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Tuesday, June 25, 2024

Deep Vein Thrombosis: Just How Deeply Serious is It?

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Some veins are located near the skin while others are situated deeper into the body. There are instances in which a blood clot may form in one of those deep veins that you have, oftentimes in the lower leg or thigh. When this happens, deep vein thrombosis or DVT occurs. According to doctors, it’s something that can cause very serious health problems.

Keep on reading to know just how serious deep vein thrombosis is. Don’t forget to share this article on your various social media sites afterwards to get everyone you care about acquainted with it, too.


It is perfectly normal for your blood to coagulate at the site of a scrape, cut or wound. In fact, it’s beneficial because it keeps you from losing a lot of blood. However, it is an entirely different story if the blood coagulates in one of your deep veins. When such happens, a blood clot may form.

According to experts, having a blood clot is a very serious matter. That’s because it is basically the reason why a heart attack or stroke happens — a blood clot can cut off the supply of oxygenated blood to the heart muscle or brain tissue. At times it may also cause what’s known as pulmonary embolism, which is a common complication of deep vein thrombosis.

Risk Factors

There are a number of things that can considerably increase your risk of getting deep vein thrombosis. Doctors say that the following are some of the most common ones:

Deep vein thrombosis may strike at any age, but it’s more common in people 40 years old and below 

Being pregnant due to the pressure applied on the veins in the lower extremities 

Being obese for the same reason as being pregnant 

Sitting for extended periods of time because it impedes proper circulation in the legs 

Spending lots of time in bed due to an injury or illness 

Injury to a vein as a result or an accident, trauma or surgery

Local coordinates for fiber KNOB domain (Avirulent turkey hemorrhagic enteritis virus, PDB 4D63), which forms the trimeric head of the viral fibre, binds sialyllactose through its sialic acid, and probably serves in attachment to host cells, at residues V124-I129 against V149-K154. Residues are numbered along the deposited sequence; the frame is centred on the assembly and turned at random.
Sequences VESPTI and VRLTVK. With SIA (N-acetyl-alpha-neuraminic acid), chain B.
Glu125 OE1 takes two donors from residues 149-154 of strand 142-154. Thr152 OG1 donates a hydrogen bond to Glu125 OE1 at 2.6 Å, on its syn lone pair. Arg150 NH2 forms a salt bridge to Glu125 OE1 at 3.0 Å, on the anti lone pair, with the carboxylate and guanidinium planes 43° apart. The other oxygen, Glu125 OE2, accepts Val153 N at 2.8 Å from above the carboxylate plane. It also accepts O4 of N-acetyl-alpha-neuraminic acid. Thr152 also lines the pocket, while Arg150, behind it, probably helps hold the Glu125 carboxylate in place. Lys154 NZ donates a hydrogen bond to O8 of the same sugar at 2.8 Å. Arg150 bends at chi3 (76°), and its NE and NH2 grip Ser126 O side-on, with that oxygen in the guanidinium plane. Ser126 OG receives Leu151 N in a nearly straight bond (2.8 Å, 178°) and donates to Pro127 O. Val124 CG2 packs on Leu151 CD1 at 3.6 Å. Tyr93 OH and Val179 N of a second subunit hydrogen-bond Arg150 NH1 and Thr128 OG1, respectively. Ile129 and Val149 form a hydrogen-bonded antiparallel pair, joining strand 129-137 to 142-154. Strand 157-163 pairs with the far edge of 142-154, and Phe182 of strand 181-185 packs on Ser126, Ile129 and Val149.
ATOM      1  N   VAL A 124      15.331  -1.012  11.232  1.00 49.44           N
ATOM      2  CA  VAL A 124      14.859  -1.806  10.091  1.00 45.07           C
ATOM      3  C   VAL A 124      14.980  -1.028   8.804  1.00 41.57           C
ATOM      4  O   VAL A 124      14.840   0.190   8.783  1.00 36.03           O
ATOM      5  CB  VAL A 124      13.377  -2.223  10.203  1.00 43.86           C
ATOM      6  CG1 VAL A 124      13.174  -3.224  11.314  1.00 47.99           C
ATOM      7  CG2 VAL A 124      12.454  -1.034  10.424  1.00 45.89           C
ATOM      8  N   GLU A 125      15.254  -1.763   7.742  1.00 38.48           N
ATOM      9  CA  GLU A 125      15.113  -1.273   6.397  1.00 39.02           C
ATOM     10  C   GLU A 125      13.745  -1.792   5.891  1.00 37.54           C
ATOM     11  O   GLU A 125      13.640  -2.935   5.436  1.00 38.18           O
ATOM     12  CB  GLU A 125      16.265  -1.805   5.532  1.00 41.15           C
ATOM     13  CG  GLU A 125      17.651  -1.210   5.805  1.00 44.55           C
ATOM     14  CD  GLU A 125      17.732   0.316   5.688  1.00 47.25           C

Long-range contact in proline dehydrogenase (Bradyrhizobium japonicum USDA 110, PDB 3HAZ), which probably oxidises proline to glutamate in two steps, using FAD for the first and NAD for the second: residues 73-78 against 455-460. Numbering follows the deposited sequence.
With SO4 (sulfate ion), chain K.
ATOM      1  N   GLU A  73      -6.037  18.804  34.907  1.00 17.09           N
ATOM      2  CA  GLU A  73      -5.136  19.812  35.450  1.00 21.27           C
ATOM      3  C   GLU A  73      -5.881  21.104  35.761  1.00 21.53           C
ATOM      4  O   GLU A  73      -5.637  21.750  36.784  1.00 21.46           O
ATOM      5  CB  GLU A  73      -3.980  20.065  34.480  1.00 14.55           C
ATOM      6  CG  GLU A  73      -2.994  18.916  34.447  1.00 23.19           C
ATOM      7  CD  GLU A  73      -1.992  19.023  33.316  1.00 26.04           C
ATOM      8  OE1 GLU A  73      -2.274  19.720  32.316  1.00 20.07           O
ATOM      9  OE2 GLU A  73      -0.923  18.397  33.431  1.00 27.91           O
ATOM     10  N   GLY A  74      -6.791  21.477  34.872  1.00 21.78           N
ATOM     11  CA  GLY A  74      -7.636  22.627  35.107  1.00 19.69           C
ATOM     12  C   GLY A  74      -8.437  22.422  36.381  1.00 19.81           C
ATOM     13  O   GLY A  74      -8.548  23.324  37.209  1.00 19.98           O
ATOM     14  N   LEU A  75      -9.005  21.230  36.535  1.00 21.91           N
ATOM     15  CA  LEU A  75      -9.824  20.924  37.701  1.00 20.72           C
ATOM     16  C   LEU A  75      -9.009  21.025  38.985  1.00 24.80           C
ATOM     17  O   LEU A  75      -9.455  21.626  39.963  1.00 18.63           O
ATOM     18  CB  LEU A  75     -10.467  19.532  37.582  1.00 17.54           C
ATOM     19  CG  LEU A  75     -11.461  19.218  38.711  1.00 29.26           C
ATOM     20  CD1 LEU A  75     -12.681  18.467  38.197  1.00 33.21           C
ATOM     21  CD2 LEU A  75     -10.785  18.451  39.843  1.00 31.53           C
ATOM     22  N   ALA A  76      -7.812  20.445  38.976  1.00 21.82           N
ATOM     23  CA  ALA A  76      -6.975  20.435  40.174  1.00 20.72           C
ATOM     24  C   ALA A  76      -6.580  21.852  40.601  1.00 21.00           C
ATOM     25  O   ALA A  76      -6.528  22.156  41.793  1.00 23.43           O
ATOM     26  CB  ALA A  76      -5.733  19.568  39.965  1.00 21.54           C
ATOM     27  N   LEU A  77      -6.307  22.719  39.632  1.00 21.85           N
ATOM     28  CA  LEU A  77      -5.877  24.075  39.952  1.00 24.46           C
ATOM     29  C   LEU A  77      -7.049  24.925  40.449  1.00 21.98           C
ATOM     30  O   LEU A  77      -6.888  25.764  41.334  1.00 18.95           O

Use of contraceptives as estrogen can cause blood to clot easily 

Cigarette smoking because it can thicken the blood 

Certain blood disorders that causes the blood to thicken and clot easily

Signs and Symptoms

Usually, deep vein thrombosis causes no sign or symptom. However, some people who have it may experience:

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Pain or tenderness in the lower extremities when standing or walking 

Swelling in the legs that comes without any warning 

Warmth in the affected area 

Reddish or bluish skin 

Enlargement of a vein due to the pooling of blood

Earlier, it was mentioned that a very common complication of deep vein thrombosis is what’s called pulmonary embolism. This happens when a blood clot breaks free and then gets stuck in one of the blood vessels in the lungs. When this happens, the individual may have chest pain, shortness of breath and rapid heart rate. He or she may also cough up blood. Needless to say, pulmonary embolism can be fatal.


Once a blood clot is detected, the goal is to keep it from becoming bigger. It’s also important to keep it from breaking free and ending up in a blood vessel in the lung. Someone who has a blood clot is at risk of having it once again in the future, so part of the treatment is preventing the same thing from happening again.

Administering medications is the most common way to treat deep vein thrombosis. These drugs are formulated to keep the blood from clotting.

If blood thinning drugs are not helping or may not be taken by the individual, a doctor may insert a tiny cone-shaped filter in the largest vein in the body, which is the inferior vena cava, to catch a blood clot. The use of compression stockings is also recommended.

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